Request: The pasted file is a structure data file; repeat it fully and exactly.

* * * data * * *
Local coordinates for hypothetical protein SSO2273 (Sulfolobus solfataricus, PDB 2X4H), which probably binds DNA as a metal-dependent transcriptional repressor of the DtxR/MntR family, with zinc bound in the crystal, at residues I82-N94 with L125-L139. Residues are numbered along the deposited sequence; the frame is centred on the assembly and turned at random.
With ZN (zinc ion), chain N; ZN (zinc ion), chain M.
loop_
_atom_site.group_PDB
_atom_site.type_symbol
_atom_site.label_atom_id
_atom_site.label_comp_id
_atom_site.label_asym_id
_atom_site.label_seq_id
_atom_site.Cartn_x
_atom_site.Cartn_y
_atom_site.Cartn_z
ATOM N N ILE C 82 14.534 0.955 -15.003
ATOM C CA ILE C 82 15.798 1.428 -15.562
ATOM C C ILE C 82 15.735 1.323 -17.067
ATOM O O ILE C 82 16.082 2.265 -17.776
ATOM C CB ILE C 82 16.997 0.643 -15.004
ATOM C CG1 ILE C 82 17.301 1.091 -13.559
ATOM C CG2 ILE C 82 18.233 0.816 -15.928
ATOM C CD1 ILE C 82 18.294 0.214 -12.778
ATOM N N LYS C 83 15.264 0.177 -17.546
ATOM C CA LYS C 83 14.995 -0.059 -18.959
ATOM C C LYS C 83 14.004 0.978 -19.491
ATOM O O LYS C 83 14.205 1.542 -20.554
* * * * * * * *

Local coordinates for hypothetical protein SSO2273 (Sulfolobus solfataricus, PDB 2X4H), which probably binds DNA as a metal-dependent transcriptional repressor of the DtxR/MntR family, with zinc bound in the crystal, at residues I82-N94 with L125-L139. Residues are numbered along the deposited sequence; the frame is centred on the assembly and turned at random.
With ZN (zinc ion), chain N; ZN (zinc ion), chain M.
loop_
_atom_site.group_PDB
_atom_site.type_symbol
_atom_site.label_atom_id
_atom_site.label_comp_id
_atom_site.label_asym_id
_atom_site.label_seq_id
_atom_site.Cartn_x
_atom_site.Cartn_y
_atom_site.Cartn_z
ATOM N N ILE C 82 14.534 0.955 -15.003
ATOM C CA ILE C 82 15.798 1.428 -15.562
ATOM C C ILE C 82 15.735 1.323 -17.067
ATOM O O ILE C 82 16.082 2.265 -17.776
ATOM C CB ILE C 82 16.997 0.643 -15.004
ATOM C CG1 ILE C 82 17.301 1.091 -13.559
ATOM C CG2 ILE C 82 18.233 0.816 -15.928
ATOM C CD1 ILE C 82 18.294 0.214 -12.778
ATOM N N LYS C 83 15.264 0.177 -17.546
ATOM C CA LYS C 83 14.995 -0.059 -18.959
ATOM C C LYS C 83 14.004 0.978 -19.491
ATOM O O LYS C 83 14.205 1.542 -20.554